THOMAS GALE (?1636-1702), English classical scholar and antiquarian, was born at Scruton, Yorkshire. He was educated at Westminster school and Trinity College, Cambridge, of which he became a fellow. In 1666 he was appointed regius professor of Greek at Cambridge, in 1672 high master of St Paul's school, in 1676 prebendary of St Paul's, in 1677 a fellow of the Royal Society, and in 1697 dean of York. He died at York on the 7th (or 8th) of April 1702. He published a collection, Opuscula mythologica, ethica, et physica, and editions of several Greek and Latin authors, but his fame rests chiefly on his collection of old works bearing on Early English history, entitled Historiae Anglicanae scriptures and Historiae Britannicae, Saxonicae, Anglo-Danicae scriptores X V. He was the author of the inscription on the London Monument in which the Roman Catholics were accused of having originated the great fire.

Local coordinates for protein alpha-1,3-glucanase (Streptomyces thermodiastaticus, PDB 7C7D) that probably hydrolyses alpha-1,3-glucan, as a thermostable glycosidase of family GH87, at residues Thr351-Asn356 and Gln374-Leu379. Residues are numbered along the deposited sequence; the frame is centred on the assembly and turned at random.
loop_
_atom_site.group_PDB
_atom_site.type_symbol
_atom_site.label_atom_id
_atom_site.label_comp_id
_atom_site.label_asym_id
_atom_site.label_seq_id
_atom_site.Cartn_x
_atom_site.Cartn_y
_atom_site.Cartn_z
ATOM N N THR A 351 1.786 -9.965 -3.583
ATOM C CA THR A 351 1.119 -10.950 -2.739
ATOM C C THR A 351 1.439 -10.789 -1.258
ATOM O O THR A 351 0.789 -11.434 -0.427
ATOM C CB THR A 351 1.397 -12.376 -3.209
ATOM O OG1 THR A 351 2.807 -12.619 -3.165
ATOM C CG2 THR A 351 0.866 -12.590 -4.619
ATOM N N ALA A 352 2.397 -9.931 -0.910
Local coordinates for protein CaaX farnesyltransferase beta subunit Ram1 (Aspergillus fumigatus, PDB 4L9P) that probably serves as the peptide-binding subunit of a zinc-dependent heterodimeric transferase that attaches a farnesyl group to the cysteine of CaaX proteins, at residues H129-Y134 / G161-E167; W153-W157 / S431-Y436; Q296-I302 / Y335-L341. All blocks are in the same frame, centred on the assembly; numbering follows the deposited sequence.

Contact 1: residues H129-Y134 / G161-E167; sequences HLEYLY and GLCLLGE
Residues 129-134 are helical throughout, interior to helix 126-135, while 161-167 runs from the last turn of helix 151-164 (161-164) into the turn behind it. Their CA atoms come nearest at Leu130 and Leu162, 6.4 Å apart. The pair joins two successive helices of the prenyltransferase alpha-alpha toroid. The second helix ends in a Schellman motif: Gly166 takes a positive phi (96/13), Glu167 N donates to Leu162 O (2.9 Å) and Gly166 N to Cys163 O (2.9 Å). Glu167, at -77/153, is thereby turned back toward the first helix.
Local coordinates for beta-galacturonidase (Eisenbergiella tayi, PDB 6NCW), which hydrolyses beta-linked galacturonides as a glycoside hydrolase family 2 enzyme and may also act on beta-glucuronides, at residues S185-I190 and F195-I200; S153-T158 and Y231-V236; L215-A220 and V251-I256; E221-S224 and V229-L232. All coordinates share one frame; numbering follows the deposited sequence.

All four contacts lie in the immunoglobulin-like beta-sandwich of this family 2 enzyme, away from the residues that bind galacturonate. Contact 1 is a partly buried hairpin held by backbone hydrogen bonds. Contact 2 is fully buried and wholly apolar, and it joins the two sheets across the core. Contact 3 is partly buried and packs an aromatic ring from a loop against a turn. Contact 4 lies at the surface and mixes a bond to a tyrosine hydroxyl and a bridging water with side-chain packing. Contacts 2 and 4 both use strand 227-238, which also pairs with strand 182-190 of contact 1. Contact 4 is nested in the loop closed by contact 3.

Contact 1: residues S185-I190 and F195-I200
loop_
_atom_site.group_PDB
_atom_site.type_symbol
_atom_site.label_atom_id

See J. E. B. Mayor, Cambridge in the Time of Queen Anne, 448-450.
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